Bad breath, also called halitosis, is most often caused by gum disease or other dental problems. Therefore, a visit to the dentist for a thorough exam is the best first step in treating the cause of this unpleasant symptom.
Early treatment is both less painful and less expensive than what will be required if the disease progresses significantly.
What could bad breath mean?
It is important to remember that persistent bad breath and bad taste in the mouth are usually symptoms of gum disease.
If left untreated, gum disease will lead to permanent damage to the gums, loss of teeth and loss of bones in the jaw.
Those with gum disease also have a higher risk of other serious conditions such as heart disease, strokes, and diabetes.
How treating bad breath could prevent advanced gum disease?
If you don’t brush properly after meals and floss daily, food particles can remain in your mouth and promote bacterial growth between teeth, around the gums and on the tongue. This causes halitosis. If gum disease is not too far advanced, it may be arrested by a deep cleaning at the dental office.
A combination of a deep cleaning and more rigorous compliance with the proper routines of brushing and flossing may be enough to eradicate the halitosis.
Antibacterial mouthwash may be a helpful addition but should never be considered a substitute for brushing and flossing.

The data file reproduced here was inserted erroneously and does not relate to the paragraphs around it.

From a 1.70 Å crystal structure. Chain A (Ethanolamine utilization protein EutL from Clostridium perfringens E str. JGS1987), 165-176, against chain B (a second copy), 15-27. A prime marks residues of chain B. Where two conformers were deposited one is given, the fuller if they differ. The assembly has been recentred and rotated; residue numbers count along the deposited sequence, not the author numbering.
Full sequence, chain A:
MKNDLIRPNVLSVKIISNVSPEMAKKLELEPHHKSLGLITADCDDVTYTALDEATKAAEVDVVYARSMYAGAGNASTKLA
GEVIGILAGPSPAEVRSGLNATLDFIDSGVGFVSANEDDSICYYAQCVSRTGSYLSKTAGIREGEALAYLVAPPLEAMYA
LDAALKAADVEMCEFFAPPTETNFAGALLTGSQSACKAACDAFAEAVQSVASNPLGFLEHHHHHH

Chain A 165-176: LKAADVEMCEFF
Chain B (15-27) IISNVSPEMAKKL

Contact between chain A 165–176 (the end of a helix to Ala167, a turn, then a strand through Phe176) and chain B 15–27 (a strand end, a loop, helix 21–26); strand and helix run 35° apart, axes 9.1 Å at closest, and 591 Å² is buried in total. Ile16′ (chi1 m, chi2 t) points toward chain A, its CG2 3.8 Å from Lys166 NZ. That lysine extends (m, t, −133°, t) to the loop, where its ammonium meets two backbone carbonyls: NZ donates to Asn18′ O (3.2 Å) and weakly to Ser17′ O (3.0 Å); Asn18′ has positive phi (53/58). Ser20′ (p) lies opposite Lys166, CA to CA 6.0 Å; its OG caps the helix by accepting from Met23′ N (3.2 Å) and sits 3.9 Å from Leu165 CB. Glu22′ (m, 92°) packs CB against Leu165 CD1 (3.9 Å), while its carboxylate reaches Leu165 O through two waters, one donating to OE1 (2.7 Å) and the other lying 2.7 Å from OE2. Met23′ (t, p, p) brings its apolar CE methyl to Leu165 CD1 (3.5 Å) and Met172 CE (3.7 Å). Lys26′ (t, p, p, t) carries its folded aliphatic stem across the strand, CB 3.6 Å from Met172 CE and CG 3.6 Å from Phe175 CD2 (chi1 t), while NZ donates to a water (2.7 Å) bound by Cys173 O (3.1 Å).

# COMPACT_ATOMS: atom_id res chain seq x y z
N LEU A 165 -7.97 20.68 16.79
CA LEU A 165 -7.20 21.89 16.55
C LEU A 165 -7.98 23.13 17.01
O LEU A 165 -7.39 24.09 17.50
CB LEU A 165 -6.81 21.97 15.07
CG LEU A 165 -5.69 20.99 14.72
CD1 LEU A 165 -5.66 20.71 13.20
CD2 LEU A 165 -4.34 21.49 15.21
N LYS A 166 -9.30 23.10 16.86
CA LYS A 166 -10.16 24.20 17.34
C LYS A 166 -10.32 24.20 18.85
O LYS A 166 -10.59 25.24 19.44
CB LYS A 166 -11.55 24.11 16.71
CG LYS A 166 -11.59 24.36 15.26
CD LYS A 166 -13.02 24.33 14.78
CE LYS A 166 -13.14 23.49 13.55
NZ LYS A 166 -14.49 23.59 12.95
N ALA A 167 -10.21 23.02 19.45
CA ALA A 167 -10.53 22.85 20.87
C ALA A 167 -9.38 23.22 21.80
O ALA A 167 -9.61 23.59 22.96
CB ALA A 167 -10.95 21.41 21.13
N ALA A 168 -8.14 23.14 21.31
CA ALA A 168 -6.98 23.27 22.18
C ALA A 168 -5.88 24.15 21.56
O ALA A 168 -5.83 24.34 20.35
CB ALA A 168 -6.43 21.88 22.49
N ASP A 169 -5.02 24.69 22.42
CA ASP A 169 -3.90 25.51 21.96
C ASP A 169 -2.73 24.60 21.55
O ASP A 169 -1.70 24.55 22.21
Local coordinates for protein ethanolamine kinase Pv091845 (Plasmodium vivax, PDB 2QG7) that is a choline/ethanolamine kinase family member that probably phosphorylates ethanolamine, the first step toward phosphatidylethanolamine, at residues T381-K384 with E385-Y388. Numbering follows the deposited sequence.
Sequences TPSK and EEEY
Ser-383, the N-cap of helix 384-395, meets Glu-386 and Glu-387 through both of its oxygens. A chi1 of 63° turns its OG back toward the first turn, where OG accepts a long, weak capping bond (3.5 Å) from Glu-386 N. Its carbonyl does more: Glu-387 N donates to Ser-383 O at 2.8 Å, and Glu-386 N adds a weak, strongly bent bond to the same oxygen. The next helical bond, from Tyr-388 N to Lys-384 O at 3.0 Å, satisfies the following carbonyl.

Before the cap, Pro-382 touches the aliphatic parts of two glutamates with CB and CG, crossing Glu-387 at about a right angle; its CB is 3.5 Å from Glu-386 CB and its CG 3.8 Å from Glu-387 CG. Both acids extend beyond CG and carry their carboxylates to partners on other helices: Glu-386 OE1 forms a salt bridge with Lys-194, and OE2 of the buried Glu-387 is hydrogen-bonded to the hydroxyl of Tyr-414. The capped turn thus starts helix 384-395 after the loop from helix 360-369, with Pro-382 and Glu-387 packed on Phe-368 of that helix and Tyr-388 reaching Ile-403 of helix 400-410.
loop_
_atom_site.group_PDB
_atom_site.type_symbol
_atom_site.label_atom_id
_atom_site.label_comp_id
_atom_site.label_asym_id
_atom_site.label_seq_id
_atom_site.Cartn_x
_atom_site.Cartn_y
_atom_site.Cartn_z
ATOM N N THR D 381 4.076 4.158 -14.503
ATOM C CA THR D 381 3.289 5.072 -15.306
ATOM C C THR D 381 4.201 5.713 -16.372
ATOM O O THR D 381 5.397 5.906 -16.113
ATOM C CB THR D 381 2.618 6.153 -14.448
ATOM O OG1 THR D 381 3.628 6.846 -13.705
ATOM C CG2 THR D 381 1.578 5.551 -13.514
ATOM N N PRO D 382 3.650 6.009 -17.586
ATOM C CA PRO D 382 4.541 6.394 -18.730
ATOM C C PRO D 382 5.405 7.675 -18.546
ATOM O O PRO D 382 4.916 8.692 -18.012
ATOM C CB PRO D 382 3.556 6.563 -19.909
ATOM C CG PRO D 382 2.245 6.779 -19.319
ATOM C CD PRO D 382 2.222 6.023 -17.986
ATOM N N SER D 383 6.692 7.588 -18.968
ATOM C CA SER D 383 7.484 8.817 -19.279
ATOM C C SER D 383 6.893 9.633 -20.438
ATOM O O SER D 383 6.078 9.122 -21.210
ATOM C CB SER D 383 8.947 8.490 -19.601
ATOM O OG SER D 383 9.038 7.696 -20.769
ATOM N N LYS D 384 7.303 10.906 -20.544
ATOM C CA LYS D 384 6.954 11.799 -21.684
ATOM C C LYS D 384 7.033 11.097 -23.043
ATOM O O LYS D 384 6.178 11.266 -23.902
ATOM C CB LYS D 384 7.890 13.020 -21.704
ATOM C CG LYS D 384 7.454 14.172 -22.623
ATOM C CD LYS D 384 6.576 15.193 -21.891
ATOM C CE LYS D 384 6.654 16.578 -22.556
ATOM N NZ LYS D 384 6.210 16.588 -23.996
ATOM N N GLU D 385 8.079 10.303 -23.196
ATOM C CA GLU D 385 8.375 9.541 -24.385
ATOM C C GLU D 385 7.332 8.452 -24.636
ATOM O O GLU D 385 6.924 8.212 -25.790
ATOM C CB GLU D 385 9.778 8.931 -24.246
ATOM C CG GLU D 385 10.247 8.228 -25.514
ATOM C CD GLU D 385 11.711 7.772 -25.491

What causes bad breath?
Unclean dentures and poorly fitting dental appliances
Dentures that are not properly cleaned can also cause bad breath. And poorly fitting dental appliances may allow food particles to be trapped in the mouth.
Other possible causes of halitosis are yeast infections of the mouth and dental caries.
Dry mouth (Xerostomia)
The medical condition dry mouth (also called xerostomia) also can cause bad breath. Saliva is necessary to moisten the mouth, neutralize acids produced by plaque, and wash away dead cells that accumulate on the tongue, gums, and cheeks.
If not removed, these cells decompose and can cause bad breath. Dry mouth may be a side effect of various medications, salivary gland problems, or continuous breathing through the mouth.
Why it’s important to find the cause of your bad breath?
If your dentist cannot find a cause for the bad breath, you should see a medical doctor to check for other diseases that can cause halitosis. Among the most common of these are respiratory tract infections such as pneumonia or bronchitis, chronic sinus infections, postnasal drip, diabetes, chronic acid reflux, and liver or kidney problems.
If you have persistent bad breath, call our office to schedule a thorough exam. 866-989-1335